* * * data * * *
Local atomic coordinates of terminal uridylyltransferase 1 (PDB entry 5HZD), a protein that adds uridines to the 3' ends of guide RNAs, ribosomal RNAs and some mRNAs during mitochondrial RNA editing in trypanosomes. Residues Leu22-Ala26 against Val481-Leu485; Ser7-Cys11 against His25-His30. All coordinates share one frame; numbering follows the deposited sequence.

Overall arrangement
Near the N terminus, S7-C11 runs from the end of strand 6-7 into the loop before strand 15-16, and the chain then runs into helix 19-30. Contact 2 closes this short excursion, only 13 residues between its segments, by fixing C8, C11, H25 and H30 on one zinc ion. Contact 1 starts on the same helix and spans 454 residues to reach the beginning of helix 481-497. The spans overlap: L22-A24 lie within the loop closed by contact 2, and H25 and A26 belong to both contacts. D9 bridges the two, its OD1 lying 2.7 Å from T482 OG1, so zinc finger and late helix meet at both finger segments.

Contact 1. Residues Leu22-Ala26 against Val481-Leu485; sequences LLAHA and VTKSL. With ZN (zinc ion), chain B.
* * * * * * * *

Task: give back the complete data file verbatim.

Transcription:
Local atomic coordinates of terminal uridylyltransferase 1 (PDB entry 5HZD), a protein that adds uridines to the 3' ends of guide RNAs, ribosomal RNAs and some mRNAs during mitochondrial RNA editing in trypanosomes. Residues Leu22-Ala26 against Val481-Leu485; Ser7-Cys11 against His25-His30. All coordinates share one frame; numbering follows the deposited sequence.

Overall arrangement
Near the N terminus, S7-C11 runs from the end of strand 6-7 into the loop before strand 15-16, and the chain then runs into helix 19-30. Contact 2 closes this short excursion, only 13 residues between its segments, by fixing C8, C11, H25 and H30 on one zinc ion. Contact 1 starts on the same helix and spans 454 residues to reach the beginning of helix 481-497. The spans overlap: L22-A24 lie within the loop closed by contact 2, and H25 and A26 belong to both contacts. D9 bridges the two, its OD1 lying 2.7 Å from T482 OG1, so zinc finger and late helix meet at both finger segments.

Contact 1. Residues Leu22-Ala26 against Val481-Leu485; sequences LLAHA and VTKSL. With ZN (zinc ion), chain B.